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Are runners obsessed ?

Posted by David Hardy
David Hardy
VTR Expert
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on Thursday, May 24, 2012
in Road Races

As a runner/triathlete I have a lot of time to think during my long training sessions. I have been thinking a lot lately about the drive most dedicated athletes have for training. Many runners, regardless of ability, are following some type of training plan. This training plan becomes a voice in our heads that refuses to let us relax. You are constantly thinking about the next few workouts and how you plan on including them into your life. There is never an option to skip a workout...typically that is not even discussed. If you are sick or having a real bad day you may shorten a workout but missing one is only reserved for 1-2 times a year life events that prevent you from working out. You will wake up at 3 AM to get a workout in before an early morning flight. You will workout in rain/snow/wind/heat/cold etc. Weather is not an issue. Many times I have seen noticeably sick athletes show up for a race. It begs the question...Why?

I am currently competing in the Good Times 5k Series which is held on 10 consecutive Tuesday nights. In this series points are cumulative for overall prizes at the end of the 10 weeks. This means that if you miss a week you are probably out of the running. What does this make people do? People show up sick, tired, cancel appointments, etc. There have been many examples of people competing the day after running the Boston Marathon or other Marathon events. Your VTR host even ran 2 days after doing the Bassman Half Ironman. Are we not reasonable people? Do we have no "common sense" filter in regards to running? What drives us to keep going at this frenetic rate? Are we obsessed? If we are obsessed what are we obsessed with? Running a certain amount of times a week? Running a certain mileage number no matter what?

My opinion is most people who train seriously as a runner or triathlete are very committed people. This means once we lock onto something we don't stop until we've completed it, no matter what. The drive to continue is very strong and is not easily deterred. This is a great asset to have when you have miles to go in a marathon and you feel terrible.  It helps you finish the race. Unfortunately, most of us can't shut this off in day-to-day life. It is a part of us. That is why we will run a 5k on Tuesday night when we ran a marathon the day before.  At a later date we may agree what we did wasn't the smartest thing to do but soon enough we are in a similar situation, and we do the same thing over again. It is part of us...we can't stop. (oh...I think I just answered my question...I  guess we are obsessed.)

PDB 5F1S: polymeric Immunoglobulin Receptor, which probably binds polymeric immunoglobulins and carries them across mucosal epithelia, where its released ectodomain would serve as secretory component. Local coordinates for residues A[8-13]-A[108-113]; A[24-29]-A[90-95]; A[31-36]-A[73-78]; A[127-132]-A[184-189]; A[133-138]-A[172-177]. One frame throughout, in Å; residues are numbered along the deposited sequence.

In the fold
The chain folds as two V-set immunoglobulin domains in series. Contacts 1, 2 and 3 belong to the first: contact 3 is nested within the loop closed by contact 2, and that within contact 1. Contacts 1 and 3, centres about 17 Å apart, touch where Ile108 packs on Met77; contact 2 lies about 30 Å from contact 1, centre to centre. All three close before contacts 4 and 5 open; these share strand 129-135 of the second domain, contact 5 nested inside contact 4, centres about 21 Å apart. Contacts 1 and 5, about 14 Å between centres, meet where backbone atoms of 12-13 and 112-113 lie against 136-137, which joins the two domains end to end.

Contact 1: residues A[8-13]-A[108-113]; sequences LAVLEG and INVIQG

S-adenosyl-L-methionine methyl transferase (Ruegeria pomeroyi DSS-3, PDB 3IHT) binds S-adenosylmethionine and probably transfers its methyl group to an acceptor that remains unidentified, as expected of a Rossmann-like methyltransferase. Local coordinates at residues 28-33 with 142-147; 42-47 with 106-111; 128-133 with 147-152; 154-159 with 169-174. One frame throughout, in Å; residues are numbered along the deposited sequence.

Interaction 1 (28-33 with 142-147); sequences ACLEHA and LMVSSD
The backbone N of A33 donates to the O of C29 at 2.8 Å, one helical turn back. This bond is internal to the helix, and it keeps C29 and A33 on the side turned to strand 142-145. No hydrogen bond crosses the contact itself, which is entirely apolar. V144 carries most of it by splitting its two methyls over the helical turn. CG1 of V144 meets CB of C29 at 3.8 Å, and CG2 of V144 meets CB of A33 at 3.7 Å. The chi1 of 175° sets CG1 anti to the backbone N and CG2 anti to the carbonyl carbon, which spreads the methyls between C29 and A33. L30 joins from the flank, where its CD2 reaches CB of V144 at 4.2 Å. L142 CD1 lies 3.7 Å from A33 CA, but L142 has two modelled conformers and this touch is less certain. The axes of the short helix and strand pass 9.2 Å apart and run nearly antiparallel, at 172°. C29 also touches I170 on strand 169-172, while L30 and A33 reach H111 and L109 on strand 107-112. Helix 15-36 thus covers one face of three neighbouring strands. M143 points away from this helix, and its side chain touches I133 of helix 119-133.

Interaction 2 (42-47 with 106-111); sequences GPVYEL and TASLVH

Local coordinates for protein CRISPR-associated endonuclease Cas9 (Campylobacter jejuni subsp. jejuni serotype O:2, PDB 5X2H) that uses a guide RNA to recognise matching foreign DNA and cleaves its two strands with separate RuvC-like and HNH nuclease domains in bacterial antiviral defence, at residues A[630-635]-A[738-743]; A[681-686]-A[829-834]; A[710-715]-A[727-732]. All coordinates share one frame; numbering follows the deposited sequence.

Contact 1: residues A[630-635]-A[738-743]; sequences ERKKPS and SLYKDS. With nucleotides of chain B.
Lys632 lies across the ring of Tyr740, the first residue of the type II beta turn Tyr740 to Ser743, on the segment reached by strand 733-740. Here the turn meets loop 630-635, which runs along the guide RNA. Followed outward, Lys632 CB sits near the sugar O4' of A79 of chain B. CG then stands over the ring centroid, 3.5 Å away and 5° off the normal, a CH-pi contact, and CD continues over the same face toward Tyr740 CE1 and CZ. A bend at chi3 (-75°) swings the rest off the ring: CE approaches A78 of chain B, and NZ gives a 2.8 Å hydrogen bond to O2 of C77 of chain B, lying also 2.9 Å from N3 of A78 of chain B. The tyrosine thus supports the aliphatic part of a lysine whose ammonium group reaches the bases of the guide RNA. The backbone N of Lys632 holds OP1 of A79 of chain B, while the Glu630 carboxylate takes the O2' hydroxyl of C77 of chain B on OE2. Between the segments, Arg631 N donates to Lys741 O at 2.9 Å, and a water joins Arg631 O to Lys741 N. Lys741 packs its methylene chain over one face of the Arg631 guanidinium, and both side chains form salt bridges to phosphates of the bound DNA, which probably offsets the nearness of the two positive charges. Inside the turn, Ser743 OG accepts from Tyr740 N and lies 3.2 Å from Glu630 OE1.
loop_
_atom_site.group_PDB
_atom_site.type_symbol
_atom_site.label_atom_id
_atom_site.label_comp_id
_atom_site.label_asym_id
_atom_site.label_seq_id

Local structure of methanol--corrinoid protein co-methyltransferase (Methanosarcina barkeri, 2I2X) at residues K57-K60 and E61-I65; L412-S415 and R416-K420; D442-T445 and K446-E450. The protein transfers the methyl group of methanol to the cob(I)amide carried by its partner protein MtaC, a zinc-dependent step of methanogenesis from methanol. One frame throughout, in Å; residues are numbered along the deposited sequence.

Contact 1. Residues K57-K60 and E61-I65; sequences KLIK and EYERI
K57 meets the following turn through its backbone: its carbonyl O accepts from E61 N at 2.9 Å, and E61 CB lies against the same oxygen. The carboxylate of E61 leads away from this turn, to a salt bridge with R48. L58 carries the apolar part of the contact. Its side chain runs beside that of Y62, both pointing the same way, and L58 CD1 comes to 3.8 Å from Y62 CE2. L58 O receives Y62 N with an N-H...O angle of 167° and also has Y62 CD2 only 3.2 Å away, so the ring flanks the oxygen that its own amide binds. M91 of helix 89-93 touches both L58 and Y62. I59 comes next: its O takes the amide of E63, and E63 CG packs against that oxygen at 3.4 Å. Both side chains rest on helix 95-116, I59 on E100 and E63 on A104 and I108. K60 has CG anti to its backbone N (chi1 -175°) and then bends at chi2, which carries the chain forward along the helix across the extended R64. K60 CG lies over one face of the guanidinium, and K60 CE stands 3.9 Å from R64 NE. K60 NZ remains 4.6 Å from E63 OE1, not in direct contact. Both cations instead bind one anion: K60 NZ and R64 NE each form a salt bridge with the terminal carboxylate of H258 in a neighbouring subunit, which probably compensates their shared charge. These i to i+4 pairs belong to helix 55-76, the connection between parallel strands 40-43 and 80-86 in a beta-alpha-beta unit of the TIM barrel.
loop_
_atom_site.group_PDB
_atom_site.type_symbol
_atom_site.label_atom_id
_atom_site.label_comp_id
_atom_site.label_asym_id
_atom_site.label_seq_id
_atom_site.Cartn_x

The photo below is me getting an IV after refusing to quit and successfully completing the Timberman Half Ironman in 2009...Nothing wrong with hitting the medical tent after an event, right?

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Westford 10k Road Race Race Report

Posted by Meg Tang
Meg Tang
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on Saturday, May 19, 2012
in Road Races

meg at westford 10kAfter months of searching for my first 10k road race I finally signed up for the Westford 10k Road Race. (See Dave's earlier blog post here) On May 6th I completed the race. It was my first time running a 10k. After only running 5k road races for years I decided to set a goal of completing a half marathon this fall. As this is quite a jump in distance from a 5k I was determined to complete a 10k this spring to build my confidence. If you are familiar with Westford, Massachusetts you may be surprised that I chose to complete my first 10k in this town. Most of Westford is very hilly. After viewing the race several times I realized the course was not as challenging as I had originally thought. I saw that there was a major hill the last mile of the race but at the beginning there was a huge downhill. The middle section of the course featured rolling hills but no major climbs.

I started out a little conservative since this race was my first 10k. I was still a little nervous about completing the event in good shape. The big downhill at the beginning really helps you conserve your energy at the beginning of the race. If I ran the race again I probably would run faster on the downhill but holding back made the first mile very easy. I continued my conservative but steady pace until mile 3 and noticed that I was passing a lot of runners that were breathing heavy while I was not. I decided at that point to pick up the pace. The next few miles were rolling, but I managed to get through that section OK. The hill at the end on Main Street is tough but it is at the end and you know if you just push hard you will soon be at the finish line. I crossed the finish line at 55:33 which was better than I expected. I left the race happy to finish my first 10k but also knowing I could have run faster the first 3 miles. I will continue to run the Good Times 5k race series each week and probably look to run another 10k before I run my half marathon in the fall.


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